Villageofficials
tribesandinvestedwith" hats"10as signsofoffice.Since,however,
in thisculture,
theindividuals
whowearthe
is non-existent
chiefship
hatshaveno authority
basedon nativeinstitutions.Thesemenare
forassembling
thevillagerswhenpatrolor medical
heldresponsible
maketheirperiodicvisits. Theirlack of
of thegovernment
officers
authority
appearsmostapparentat suchtimes. Familiesat workin
theirdistantgardensrefuseto attend. Hard workis a virtuewith
these people,and anythingout of the ordinarywhichinterferes
withit, suchas a government
patrol,is resented.
SincetheperiodinwhichtheKwomahavebeen" undercontrol"
has beenso short,thegovernment
as yetdoesnotmakethempay a
headtax. Theycountthisas no blessing,
and standready
however,
to pay theten shillingtollas do themembersof the rivervillages.
theattainment
ofa stagein sophistication
Payingthetax represents
will
when
from
remove
them
thecategoryof " bush
which,
reached,
kanaka."11
The servicesofthegovernment
as judgeand arbitrator
in native
are
known
but
invoked.
The
talk
of
quarrels
rarely
people
taking
cases to Ambuntiforarbitration,
but the majorityare settledin
the traditionalmanner. In two instancesduringour residence
Kwoma tribessoughtto enlistthe government's
aid to redress
had
other
In
tribes.
each
case, however,
grievancesthey
against
whattheydesiredwas the forceof armsof a government
patrolto
augmenttheirown fighting
strengthand to sanctionhomicide.
The government,
needlessto say,didnotcomplywiththeserequests.
10Peaked hats are
giventhemto wear as insigniaof office.
11
termof derisionforuncouthbush natives.
Melanesian-pidgin

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KWOMA CULTURE

177

Health.

better
The generalhealthof the Kwomapeopleis considerably
thantheaveragefortheSepikRivertribes. Malariaand frambœsia
diseaseshave
but no infectious
are theprincipal
causesofmorbidity,
been reported,
and statisticsshowan excessof birthsoverdeaths.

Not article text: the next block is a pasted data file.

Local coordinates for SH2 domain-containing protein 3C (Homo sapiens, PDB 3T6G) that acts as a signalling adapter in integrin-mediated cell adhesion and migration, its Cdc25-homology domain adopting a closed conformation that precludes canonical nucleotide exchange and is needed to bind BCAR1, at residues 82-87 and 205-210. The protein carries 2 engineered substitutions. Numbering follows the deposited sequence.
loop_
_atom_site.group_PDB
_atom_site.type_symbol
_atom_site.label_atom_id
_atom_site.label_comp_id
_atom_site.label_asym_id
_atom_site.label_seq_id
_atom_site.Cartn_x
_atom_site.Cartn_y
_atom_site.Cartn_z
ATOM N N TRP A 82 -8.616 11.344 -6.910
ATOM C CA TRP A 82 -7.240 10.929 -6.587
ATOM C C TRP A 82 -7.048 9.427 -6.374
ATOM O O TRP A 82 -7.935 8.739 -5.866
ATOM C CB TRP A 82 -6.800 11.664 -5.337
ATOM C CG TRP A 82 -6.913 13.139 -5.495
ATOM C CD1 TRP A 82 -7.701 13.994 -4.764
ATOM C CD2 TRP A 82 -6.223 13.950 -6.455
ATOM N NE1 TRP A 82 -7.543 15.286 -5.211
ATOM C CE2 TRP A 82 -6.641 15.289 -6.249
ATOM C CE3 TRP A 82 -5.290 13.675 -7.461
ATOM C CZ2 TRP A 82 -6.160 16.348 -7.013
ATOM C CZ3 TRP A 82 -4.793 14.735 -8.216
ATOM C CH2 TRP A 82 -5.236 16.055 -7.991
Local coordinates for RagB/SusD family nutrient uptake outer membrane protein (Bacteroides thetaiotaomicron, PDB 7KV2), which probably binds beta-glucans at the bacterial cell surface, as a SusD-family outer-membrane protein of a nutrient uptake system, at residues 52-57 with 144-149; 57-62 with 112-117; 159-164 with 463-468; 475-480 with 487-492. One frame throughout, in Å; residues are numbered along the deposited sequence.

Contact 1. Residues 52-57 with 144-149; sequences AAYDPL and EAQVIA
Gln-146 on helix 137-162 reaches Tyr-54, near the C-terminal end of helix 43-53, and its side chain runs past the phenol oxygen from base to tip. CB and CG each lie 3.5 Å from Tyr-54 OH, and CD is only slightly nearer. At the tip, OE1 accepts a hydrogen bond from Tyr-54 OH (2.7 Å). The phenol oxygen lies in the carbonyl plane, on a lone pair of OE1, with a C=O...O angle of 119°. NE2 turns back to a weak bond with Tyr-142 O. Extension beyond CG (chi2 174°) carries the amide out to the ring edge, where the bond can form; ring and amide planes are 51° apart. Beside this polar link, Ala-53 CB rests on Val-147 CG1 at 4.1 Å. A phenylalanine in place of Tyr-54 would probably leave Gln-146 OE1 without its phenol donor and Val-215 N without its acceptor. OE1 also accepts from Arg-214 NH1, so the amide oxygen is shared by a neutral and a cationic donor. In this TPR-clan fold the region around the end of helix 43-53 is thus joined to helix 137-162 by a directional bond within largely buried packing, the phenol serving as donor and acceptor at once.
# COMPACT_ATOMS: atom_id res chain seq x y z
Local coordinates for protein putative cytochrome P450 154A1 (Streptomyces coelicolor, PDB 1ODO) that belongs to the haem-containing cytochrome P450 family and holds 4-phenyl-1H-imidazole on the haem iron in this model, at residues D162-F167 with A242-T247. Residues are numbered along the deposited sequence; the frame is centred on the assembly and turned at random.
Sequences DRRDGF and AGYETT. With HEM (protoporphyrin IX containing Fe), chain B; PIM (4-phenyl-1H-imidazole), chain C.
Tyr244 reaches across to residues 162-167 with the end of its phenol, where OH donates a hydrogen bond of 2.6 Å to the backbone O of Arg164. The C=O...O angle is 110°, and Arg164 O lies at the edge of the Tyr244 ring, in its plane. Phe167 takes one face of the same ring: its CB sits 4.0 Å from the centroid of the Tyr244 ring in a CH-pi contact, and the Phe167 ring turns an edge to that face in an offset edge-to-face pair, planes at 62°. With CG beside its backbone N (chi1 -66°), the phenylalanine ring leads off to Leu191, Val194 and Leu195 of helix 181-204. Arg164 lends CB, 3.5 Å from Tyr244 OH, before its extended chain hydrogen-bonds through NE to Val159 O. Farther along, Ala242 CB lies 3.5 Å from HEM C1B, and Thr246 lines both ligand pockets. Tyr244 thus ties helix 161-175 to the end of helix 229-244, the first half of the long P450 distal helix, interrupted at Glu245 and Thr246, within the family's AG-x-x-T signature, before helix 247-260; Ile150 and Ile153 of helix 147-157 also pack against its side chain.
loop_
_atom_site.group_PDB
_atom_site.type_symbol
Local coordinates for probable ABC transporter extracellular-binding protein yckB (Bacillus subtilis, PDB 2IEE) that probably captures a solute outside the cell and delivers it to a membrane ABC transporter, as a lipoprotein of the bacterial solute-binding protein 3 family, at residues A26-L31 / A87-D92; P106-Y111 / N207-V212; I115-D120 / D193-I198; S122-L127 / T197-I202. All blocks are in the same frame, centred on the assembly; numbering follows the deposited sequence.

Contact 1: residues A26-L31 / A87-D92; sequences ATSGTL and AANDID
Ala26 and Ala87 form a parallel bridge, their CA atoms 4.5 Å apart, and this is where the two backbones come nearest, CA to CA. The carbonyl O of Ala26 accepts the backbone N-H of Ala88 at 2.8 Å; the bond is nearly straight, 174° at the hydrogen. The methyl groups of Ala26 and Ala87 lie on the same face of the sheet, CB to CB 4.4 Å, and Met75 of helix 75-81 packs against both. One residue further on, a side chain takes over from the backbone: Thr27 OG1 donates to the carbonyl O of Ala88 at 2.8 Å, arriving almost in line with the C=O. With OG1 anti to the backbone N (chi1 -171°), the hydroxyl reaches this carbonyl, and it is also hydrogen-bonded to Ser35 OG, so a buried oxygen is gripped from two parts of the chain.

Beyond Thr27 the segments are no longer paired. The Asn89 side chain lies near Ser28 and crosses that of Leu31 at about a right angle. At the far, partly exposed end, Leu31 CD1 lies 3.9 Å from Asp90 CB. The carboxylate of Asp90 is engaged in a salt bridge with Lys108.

to the
submitwillingly
The people,exceptforthe Tangwishamp,
of the annualmedicalpatrol. They
and inoculations
medications
ill orwoundedto thegovernto sendtheirseriously
however,
refuse,
to treatthemas best
mentnativehospitalat Ambunti,preferring
theycan in the settlement.12
Language.

The Kwomalanguageis non-Melanesian.Althoughthisstatemustbe donein thelanguagesof
menttellsverylittle,moreresearch
New Guinea before a more precise classificationis possible.
Kwomaspeechis characterized
by thenasalizationand
Phonetically,
and a rathersimplevowelschemewith
palatizationof consonants,
than a phonemicvariant. The ideal
rather
a
voicing positional
is cvcvCV. Nouns are invariable. They are not
syllabification
inflected
accordingto gender,mood,or number. Verbshave four
tenses: long past, recentpast, present,and future. Personal
betweensingular,dual, and
pronounsare elaboratedto distinguish
plural; betweenfirst,second,and thirdpersons; and between
masculineand feminine
genderin thesecondand thirdpersons,but
formsof bothwordsand sentencesare
not in thefirst. Shortened
commonin ordinaryspeech.
twoauxiliarymeansof
constitute
Shoutingand gong-signalling
whichare adaptationsto the scatteredsituationof
communication
thehamlets. Wheredistancesby air are so muchshorterthanthe
12Our workwas bothhinderedand helpedby the heritageof the Kwoma's
withthe whites
theirbloodyfirstencounters
contactwithcivilization.Although
fora longtimewe weresuspected
smallresidueofhostility,
havelefta surprisingly
ofbeinggovernment
agentssenttospyonthem. Ontheotherhand,theyoungmen
in assisting
wereinvaluable
learnedat thegoldfields,
whospokeMelanesian-pidgin,
Crudeas thismedium